My idea of a perfect afternoon is this:
The sky is overcast and there is a chill in the air that hints at a hard freeze by nightfall. The house is unnaturally quiet and I like that. I pull a blanket from its drawer, the light blue polar fleece with snowflakes, and curl up in my favorite chair. I prefer the chair over the sofa or even the recliner. It hugs me and makes me feel secure and I am small enough to almost lie sideways and nap. But today I take advantage of the quiet and write. I may take a break to read or look up a reference, but mainly I am cruising through my own imagination creating problems for my characters. I lose track of time this way. An hour isn’t enough; two maybe; a whole afternoon even better.
It isn’t that I don’t enjoy my family—they’re the solid foundation that keeps me sane—it’s just that 99% of the time I am surrounded by people. Being alone helps me discharge stress and recharge my mental energy.
I am an introvert.
I’ve always known I was introverted, with brief periods of sociableness. Now I know why.
I’ve been listening to the Audible version of “Quiet: The Power of Introverts in a World That Can’t Stop Talking” by Susan Cain. This non-fiction examination of what makes each of us an introvert or extrovert gives engaging stories of some of the most famous introverts (think Eleanor Roosevelt, Rosa Parks and Steve Wozniak) and how their quiet contributions have changed our lives. Extroverts are not left out. In fact, we learn a great deal about our out-going friends and how their minds work.
What’s to be gleaned is how, as introverts, we can trust our instincts and insights gained from listening and observing before acting. We are thinkers, planners and love to have as much information as possible before voicing opinions in public.
As I’ve listened, two thoughts have been swirling in the back of my mind:
- How do I harness my focus to improve my writing and productivity? I know that when I shut my “office door” to interruptions and noise I can accomplish a greater amount of work, and at a higher quality. I’m also happier because my sense of accomplishment comes from completing a task without skipping steps to race to the finish.
- Next, I wonder how I can use these insights to develop my characters. Cain goes into great detail of how introverts and extroverts differ in behavior and habits, but then takes it even further with an examination of the physiological differences. We are wired and evolved for the temperament we have, and it can even be measured with FMRI, functional magnetic resonance imaging. Being introverted or extroverted is not a choice, but simply how our bodies and brain function. Now I’ve added to my “writing tool kit” ways to strengthen my character’s convictions with habits to match their personality type. I can make their hearts palpitate in crowds and raise their stress level as a restaurant becomes noisy with boisterous partygoers.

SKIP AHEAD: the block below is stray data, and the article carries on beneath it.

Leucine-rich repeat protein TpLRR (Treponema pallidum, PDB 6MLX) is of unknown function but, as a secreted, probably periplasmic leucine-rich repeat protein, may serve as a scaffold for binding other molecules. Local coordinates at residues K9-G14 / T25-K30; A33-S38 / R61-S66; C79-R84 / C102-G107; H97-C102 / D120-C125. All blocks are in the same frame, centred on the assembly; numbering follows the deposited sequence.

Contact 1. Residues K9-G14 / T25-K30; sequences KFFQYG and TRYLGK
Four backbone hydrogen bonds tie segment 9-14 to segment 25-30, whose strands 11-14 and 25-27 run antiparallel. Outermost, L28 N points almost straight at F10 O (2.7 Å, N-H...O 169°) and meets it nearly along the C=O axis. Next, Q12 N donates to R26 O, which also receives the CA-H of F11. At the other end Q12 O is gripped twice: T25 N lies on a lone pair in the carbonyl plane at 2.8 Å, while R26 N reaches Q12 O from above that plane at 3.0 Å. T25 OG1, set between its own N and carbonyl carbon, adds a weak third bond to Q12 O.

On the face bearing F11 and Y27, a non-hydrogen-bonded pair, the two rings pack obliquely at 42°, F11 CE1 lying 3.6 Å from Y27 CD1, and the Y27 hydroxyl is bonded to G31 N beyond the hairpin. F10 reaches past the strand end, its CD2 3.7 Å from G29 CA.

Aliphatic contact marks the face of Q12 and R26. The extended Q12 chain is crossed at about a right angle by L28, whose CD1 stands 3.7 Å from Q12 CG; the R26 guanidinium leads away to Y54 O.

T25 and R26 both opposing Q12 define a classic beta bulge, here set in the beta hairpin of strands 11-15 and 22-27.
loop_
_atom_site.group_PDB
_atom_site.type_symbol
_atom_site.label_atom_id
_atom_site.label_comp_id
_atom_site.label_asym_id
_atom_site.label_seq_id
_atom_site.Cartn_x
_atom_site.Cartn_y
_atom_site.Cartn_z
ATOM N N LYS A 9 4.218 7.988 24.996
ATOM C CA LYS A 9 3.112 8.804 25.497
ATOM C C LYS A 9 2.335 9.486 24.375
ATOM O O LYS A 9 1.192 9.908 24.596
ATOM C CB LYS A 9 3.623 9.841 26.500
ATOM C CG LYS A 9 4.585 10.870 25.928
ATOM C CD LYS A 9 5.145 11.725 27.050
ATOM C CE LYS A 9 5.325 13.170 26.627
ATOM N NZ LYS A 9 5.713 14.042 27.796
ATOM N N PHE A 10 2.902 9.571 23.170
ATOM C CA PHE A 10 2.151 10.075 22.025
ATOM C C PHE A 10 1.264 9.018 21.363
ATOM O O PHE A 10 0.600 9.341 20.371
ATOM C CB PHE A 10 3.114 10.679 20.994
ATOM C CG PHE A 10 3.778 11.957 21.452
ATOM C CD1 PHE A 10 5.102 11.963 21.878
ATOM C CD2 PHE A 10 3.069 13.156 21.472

Are you introverted or extroverted? Have you given it much thought? “Quiet” will give you a lot to think about and a lot of information to help build your character’s inner world. The scene at the beginning of this article describes my “flow”, a state at which I feel most energized and able to do my best work with seemingly little effort. Learning to create this more often and in different settings for myself and my characters will lead to a mutual understanding that if I put them on the page, they can find their preferred state of social engagement too.
Just as a footnote, there are many great resource books on personality and behavior that aren’t in the writing reference book section. Go to your favorite bookstore website and look up “Quiet”, then check out the “Customers Also Bought” section for ideas on multi-faceted traits you can give your characters. SavvyAuthors.com also has great workshops for developing your character’s inner life.
What is your idea of a perfect afternoon and what does it say about you:)